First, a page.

• Document: Laboratory Skills. Training Handbook Charlotte Bailey Vicki Barwick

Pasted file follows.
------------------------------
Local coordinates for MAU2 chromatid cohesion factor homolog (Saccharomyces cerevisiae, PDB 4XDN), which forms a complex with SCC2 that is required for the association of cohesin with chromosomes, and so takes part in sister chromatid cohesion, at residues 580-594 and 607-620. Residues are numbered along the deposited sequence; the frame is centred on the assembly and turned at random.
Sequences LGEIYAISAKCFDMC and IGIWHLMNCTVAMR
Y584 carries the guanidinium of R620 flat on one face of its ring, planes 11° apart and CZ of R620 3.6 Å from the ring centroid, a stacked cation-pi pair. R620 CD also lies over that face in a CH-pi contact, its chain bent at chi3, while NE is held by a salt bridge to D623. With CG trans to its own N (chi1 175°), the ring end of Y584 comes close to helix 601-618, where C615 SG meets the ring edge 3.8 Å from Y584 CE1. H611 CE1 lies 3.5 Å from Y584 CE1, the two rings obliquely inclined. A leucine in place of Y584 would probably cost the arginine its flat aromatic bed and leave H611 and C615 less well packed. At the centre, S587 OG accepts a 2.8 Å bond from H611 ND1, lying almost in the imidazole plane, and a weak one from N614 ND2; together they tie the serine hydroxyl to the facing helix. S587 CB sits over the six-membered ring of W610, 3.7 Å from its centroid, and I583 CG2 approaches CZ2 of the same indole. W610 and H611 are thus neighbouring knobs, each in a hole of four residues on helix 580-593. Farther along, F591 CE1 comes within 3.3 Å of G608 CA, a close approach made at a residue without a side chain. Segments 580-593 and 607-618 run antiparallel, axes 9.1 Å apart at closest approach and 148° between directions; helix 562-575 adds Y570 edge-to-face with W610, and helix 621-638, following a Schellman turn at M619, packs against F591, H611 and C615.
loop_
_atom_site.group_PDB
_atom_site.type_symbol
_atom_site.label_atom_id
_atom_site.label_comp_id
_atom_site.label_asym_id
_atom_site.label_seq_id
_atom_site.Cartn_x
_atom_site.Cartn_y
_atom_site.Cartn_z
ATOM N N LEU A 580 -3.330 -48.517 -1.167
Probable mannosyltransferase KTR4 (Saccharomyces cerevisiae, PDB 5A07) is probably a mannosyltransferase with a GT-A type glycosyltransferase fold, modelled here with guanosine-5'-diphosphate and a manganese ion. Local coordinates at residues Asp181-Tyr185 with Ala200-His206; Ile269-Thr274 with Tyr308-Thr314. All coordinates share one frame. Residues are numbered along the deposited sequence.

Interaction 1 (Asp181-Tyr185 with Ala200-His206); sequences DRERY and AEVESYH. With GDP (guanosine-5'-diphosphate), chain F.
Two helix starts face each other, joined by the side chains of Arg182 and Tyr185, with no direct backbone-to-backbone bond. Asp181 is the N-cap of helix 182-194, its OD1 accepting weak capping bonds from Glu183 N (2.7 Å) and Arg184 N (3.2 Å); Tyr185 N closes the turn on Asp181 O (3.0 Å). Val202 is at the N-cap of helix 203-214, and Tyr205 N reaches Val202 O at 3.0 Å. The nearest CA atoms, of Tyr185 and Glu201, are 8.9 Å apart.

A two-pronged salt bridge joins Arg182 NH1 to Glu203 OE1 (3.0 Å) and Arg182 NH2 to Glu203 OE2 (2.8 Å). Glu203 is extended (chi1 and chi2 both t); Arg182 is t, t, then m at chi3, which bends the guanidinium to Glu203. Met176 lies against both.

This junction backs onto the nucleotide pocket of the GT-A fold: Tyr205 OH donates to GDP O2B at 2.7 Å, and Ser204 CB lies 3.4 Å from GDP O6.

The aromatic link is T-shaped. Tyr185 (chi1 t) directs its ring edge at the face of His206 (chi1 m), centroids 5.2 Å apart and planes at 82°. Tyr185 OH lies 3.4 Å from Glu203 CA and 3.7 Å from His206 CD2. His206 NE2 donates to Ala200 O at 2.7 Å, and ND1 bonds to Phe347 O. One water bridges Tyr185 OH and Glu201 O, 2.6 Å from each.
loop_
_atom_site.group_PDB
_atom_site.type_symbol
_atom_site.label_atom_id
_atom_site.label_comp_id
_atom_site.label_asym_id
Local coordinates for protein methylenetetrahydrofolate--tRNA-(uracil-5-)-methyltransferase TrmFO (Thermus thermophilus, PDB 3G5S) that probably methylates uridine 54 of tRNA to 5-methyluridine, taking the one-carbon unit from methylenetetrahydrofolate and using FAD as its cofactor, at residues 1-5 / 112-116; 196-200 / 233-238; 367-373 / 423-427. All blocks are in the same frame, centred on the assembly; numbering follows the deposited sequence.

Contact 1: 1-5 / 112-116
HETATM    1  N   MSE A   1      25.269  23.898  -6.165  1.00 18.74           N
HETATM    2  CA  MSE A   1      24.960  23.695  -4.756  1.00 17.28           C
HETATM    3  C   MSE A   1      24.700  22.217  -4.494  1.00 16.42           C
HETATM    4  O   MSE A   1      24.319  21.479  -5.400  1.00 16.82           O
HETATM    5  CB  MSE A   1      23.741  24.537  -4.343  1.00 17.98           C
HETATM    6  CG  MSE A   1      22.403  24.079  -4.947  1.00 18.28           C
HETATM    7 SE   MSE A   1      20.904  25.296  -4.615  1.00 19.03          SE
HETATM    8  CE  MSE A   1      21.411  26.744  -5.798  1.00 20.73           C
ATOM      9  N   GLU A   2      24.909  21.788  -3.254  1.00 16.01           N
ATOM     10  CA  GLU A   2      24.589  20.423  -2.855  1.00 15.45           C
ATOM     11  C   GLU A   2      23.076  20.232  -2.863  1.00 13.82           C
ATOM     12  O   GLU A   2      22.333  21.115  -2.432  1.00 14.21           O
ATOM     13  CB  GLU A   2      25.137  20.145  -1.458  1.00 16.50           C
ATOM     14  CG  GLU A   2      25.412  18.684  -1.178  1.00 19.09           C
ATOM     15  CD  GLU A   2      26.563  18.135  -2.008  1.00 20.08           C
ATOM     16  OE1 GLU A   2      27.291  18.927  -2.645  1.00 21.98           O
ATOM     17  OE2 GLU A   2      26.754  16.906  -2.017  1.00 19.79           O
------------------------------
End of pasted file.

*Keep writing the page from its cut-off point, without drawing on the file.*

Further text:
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Laboratory Skills Training Handbook Charlotte Bailey Vicki Barwick AM Laboratory Skills Training Handbook Charlotte Bailey Vicki Barwick May 2007 ISBN 978-0-948926-25-9 1 Introduction 1.1 The need for a laboratory skills training handbook Although analysis of samples is frequently carried out by using sophisticated instruments, the importance of basic laboratory skills cannot be overlooked. The majority of instruments require calibration via the analysis of sets of calibration standards. It is therefore essential that analysts are able to prepare such solutions accurately. The analyst also needs to be able to handle and prepare samples correctly and be able to make ‘routine’ measurements, such as measurements of pH, reliably. Laboratories are increasingly being required to demonstrate the competence of their staff to carry out particular tasks and to document how competence was assessed. As well as sound practical skills, analysts should have at least a basic understanding of important quality issues such as method validation, traceability and quality control. The aim of this handbook is to provide a basic training package in key laboratory skills and to provide an introduction to important quality topics. Those responsible for training analysts can use the handbook to help plan training programmes. Trainees can use the handbook as a guide to best practice for a range of laboratory skills and to gain a basic understanding of quality issues. 1.2 Structure of the handbook and how to use it This handbook is divided into two sections. Part A is aimed at the trainee analyst. Chapter A1 contains the essential health and safety information that analysts should be familiar with to enable them to work safely in the laboratory. It also covers the selection of test methods and equipment plus key aspects to consider when planning and carrying out an analysis. Chapter A2 covers sample handling and storage. Chapter A3 covers the key laboratory skills that analysts need in order to be able to carry out analytical work with the required level of accuracy. There are questions relating to each ‘skill’ to test understanding. Chapter A4 introduces the key topics relating to quality assurance and quality control that analysts should be familiar with. Finally, Chapter A5 addresses data handling and reporting of results. Part B of the handbook is aimed at those responsible for planning and carrying out the training of analysts. For each of the key laboratory skills covered in Chapter A3 there are key learning points, suggestions for assessing competence and observations which may indicate that retraining is required. 1.3 A note about units of volume Volumes can be expressed in a number of different ways, e.g. cm3, mL, dm3, L. In this handbook we have used millilitres (mL) and litres (L) as the units of volume. However, you may encounter cm3 and dm3 in other texts or standard operating procedures. Remember that 1 mL is equivalent to 1 cm3 and that 1 L is equivalent to 1 dm3 (and that 1 L contains 1000 mL). 1.4 Acknowledgements Production of this handbook was supported under contract with the Department of Trade and Industry as part of the National Measurement System Valid Analytical Measurement (VAM) programme. The authors would like to thank everyone who provided suggestions on the content of the handbook, in particular, members of the VAM Clinical, Food, Industrial and © LGC Limited 2007 Environment Reference Materials User Groups, and members of the ACB Education Committee. We would also like to thank Pete Colwell (LGC), Andy Earls (LGC), Martyn Egerton (West Park Hospital, Epsom), Stephen Halloran (Royal Surrey County Hospital) and Elizabeth Prichard (LGC) for reviewing and commenting on drafts of the handbook. © LGC Limited 2007 Contents PART A: INFORMATION FOR THE ANALYST 1 A1 WORKING IN THE LABORATORY 1 A1.1 Health and safety issues 1 A1.2 Method and equipment selection 4 A1.2.1 Method selection 4 A1.2.2 Equipment selection 5 A1.3 The importance of standard operating procedures 6 A1.4 Carrying out an analysis 7 A2 SAMPLE HANDLING AND STORAGE 9 A2.1 Receiving samples

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